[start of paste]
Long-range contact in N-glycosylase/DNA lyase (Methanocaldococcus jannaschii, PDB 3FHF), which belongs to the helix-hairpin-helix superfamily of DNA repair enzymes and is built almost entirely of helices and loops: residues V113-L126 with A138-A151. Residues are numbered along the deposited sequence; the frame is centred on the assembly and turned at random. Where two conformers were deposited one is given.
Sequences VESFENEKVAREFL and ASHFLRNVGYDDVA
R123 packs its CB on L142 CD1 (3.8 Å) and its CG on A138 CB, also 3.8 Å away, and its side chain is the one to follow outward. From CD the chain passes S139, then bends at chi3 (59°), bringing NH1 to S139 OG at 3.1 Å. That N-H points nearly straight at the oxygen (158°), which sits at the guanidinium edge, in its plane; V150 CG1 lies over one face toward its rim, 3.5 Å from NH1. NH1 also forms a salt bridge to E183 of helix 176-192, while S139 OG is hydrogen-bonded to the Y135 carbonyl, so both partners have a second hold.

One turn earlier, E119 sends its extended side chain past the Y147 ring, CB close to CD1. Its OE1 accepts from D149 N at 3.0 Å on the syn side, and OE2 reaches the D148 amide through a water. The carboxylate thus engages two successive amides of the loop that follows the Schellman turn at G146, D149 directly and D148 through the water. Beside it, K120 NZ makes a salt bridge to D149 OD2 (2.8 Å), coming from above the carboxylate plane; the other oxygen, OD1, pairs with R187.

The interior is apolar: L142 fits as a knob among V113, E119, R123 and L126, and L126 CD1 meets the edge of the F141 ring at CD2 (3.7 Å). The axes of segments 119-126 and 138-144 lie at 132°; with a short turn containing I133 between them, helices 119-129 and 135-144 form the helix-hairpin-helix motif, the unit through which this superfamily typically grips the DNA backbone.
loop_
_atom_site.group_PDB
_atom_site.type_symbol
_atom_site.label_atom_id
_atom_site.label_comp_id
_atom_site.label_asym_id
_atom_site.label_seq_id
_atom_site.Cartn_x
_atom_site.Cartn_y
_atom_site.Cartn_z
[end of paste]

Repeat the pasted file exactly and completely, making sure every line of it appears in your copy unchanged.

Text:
Long-range contact in N-glycosylase/DNA lyase (Methanocaldococcus jannaschii, PDB 3FHF), which belongs to the helix-hairpin-helix superfamily of DNA repair enzymes and is built almost entirely of helices and loops: residues V113-L126 with A138-A151. Residues are numbered along the deposited sequence; the frame is centred on the assembly and turned at random. Where two conformers were deposited one is given.
Sequences VESFENEKVAREFL and ASHFLRNVGYDDVA
R123 packs its CB on L142 CD1 (3.8 Å) and its CG on A138 CB, also 3.8 Å away, and its side chain is the one to follow outward. From CD the chain passes S139, then bends at chi3 (59°), bringing NH1 to S139 OG at 3.1 Å. That N-H points nearly straight at the oxygen (158°), which sits at the guanidinium edge, in its plane; V150 CG1 lies over one face toward its rim, 3.5 Å from NH1. NH1 also forms a salt bridge to E183 of helix 176-192, while S139 OG is hydrogen-bonded to the Y135 carbonyl, so both partners have a second hold.

One turn earlier, E119 sends its extended side chain past the Y147 ring, CB close to CD1. Its OE1 accepts from D149 N at 3.0 Å on the syn side, and OE2 reaches the D148 amide through a water. The carboxylate thus engages two successive amides of the loop that follows the Schellman turn at G146, D149 directly and D148 through the water. Beside it, K120 NZ makes a salt bridge to D149 OD2 (2.8 Å), coming from above the carboxylate plane; the other oxygen, OD1, pairs with R187.

The interior is apolar: L142 fits as a knob among V113, E119, R123 and L126, and L126 CD1 meets the edge of the F141 ring at CD2 (3.7 Å). The axes of segments 119-126 and 138-144 lie at 132°; with a short turn containing I133 between them, helices 119-129 and 135-144 form the helix-hairpin-helix motif, the unit through which this superfamily typically grips the DNA backbone.
loop_
_atom_site.group_PDB
_atom_site.type_symbol
_atom_site.label_atom_id
_atom_site.label_comp_id
_atom_site.label_asym_id
_atom_site.label_seq_id
_atom_site.Cartn_x
_atom_site.Cartn_y
_atom_site.Cartn_z